Get Outside During Mental Health Awareness Month

All, Stories

Did you know that May is Mental Health Awareness month? Physical health is a significant part of you, but mental health, in my opinion, is more important than anything else. Struggling with depression myself, it is so important for me to give myself some solid rest and relaxation.

A lot of times, we are so consumed with life around us that we forget about our own self-worth. The kids have a baseball game (or three) this week. Dance practice every Tuesday. Homework every night. Eating dinner. Cleaning the house. Doing the laundry. Showering and getting ready for work every morning.

Most days we are on autopilot: Wake up. Get dressed. Repeat.

Breaking the norm and adding variety to your week can help break that mental auto pilot. So many times I make it home from a long day at work and I ask myself, “How did I get here? Did I drive the same route as always? Were there still flowers on my favorite tree right by the office? Did I use my turn signal when I changed lanes?”

You hear it all the time – take care of yourself first. But, do you actually turn those words into an action? Do you slow down to think about where your mental health is, or do you suppress your emotions? Do you think, “Not me?” Or, “I’m fine?” Yeah, I used to think that too. Even if you’re at complete peace with where you are at in life, there can still be underlying problems that you have pushed so far down, you forgot about it. Don’t forget about those issues; make peace with them so that you can move forward from them.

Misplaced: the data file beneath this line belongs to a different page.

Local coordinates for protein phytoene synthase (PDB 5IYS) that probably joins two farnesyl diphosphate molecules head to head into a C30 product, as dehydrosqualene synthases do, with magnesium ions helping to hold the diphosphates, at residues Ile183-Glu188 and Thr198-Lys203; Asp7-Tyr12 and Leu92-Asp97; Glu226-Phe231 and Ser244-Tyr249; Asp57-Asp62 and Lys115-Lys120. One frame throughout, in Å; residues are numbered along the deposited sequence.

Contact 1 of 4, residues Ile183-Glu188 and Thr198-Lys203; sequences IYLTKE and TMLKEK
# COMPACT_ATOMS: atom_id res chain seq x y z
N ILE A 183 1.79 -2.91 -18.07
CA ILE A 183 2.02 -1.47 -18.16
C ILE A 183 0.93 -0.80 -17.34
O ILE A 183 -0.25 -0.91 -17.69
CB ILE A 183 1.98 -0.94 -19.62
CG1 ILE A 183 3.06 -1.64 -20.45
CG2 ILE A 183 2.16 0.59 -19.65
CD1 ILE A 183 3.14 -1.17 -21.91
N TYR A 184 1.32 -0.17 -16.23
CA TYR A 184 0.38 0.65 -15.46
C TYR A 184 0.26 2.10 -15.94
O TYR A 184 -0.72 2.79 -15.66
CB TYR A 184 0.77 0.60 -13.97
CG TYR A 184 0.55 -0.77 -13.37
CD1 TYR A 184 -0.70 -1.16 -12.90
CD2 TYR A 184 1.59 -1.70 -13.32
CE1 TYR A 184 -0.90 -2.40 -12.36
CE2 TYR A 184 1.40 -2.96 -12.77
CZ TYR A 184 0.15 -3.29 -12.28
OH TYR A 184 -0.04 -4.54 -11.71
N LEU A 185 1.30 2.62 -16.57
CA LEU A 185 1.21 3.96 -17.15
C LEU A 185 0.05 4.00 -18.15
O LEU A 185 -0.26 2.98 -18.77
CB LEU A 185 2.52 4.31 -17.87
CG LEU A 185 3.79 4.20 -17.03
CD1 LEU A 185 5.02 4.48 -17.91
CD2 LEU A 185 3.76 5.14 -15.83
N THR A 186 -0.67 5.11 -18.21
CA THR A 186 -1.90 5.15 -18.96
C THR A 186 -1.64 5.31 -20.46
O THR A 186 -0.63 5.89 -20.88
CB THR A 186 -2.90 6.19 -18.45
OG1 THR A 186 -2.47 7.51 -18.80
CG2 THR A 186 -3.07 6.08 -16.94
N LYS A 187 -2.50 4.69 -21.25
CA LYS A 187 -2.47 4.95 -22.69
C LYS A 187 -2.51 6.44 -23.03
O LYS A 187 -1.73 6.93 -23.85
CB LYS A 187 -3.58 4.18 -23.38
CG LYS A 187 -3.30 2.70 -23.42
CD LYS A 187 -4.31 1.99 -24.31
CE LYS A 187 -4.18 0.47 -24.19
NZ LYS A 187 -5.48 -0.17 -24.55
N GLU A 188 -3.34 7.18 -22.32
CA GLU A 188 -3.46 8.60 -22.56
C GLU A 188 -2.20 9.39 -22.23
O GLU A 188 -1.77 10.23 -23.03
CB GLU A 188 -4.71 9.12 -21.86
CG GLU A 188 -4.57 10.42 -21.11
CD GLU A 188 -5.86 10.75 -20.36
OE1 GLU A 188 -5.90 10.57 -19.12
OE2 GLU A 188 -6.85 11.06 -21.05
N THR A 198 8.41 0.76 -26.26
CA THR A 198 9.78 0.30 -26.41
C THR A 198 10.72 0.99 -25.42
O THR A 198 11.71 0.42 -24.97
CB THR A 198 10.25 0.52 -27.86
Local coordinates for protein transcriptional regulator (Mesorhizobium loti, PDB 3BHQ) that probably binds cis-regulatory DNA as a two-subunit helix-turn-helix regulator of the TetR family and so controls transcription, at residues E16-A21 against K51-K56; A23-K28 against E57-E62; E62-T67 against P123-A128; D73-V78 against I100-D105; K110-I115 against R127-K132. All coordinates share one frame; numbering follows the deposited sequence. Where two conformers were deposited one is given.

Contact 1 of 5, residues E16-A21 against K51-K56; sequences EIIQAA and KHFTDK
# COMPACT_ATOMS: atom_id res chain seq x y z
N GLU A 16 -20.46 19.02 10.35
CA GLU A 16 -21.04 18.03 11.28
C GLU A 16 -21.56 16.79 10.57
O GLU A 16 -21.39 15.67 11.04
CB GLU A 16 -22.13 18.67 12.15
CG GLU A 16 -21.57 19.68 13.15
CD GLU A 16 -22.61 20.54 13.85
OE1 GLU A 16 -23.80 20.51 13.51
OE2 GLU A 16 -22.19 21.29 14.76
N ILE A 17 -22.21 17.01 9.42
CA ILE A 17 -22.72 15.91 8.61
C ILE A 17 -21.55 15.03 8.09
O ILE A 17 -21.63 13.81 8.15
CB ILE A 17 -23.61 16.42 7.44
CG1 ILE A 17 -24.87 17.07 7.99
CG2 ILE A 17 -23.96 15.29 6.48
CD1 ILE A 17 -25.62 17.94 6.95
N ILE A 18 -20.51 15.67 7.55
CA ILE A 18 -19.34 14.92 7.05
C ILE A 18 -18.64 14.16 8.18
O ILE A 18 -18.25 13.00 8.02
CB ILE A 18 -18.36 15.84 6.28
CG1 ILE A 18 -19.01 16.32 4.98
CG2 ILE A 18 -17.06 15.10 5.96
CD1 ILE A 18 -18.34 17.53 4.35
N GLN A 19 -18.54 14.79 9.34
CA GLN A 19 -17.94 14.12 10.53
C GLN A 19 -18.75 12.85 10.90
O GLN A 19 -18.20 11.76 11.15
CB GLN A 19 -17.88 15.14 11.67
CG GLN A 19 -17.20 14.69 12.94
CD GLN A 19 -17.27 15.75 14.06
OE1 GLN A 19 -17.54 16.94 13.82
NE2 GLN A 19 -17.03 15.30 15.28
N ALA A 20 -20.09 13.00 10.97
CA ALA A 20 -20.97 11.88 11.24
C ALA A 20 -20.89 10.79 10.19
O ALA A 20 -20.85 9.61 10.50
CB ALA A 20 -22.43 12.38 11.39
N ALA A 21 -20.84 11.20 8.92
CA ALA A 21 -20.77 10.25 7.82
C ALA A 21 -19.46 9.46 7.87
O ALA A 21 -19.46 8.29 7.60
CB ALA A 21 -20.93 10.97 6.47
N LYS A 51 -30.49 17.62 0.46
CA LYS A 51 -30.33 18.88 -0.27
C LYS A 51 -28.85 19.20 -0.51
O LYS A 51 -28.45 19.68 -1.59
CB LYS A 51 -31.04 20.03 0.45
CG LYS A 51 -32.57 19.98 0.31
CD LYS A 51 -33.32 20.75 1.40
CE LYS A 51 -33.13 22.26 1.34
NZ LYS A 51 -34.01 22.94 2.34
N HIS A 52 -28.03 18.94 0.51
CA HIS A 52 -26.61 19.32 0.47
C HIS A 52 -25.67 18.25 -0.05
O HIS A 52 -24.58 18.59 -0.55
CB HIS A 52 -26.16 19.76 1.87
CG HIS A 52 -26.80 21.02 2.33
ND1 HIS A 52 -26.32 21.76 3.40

One of the best ways that I have found to give myself some mental health love is to get outside. Studies have shown that walking in the woods can improve blood pressure, lessen stress and decrease the risk of cancer.

When I am in nature, completely detached from the world and reality for even just a little bit, I am able to sort through what I feel. Sometimes I cry. Sometimes I laugh. Sometimes I even just scream it out. My point is, I found a place where I can be me. Where I can connect with my deepest thoughts and talk it out with myself and my spiritual side.

All photos courtesy Jenn Spreckelmeier at Clifty Falls State Park in Madison, Indiana.

Recently, I took a personal day from work and spent the day hiking in the woods. I saw a dozen waterfalls, walked through a bat cave tunnel, splashed in the water, got my boots dirty and sat on a cliff and just breathed in the fresh air while I listened to the birds chirp and the waterfall run over the edge of the rock. After several very stressful weeks, this was exactly what I needed. I came back to work the following Monday and felt so rejuvenated and happy! And it’s OK to take that time for yourself. Because a mentally healthy person is more productive, happy and successful than one who ignores the pain and signals their body is sending them.

So, get outside. Go forest-bathing. Soak in some sun on the water. Ride a bike. Play a round of golf with your buds. Read a book on a bench. Take a walk – without the headphones. Leave your phone somewhere else, or let it die. Just be present and be outside. You’ll be amazed at what that can do for you. You are important. You are worthy. Fall in love with you!

This article elaborates more about how spending time outside is beneficial to both physical and mental health.

Jenn Spreckelmeier
Conservation & Parks Administrator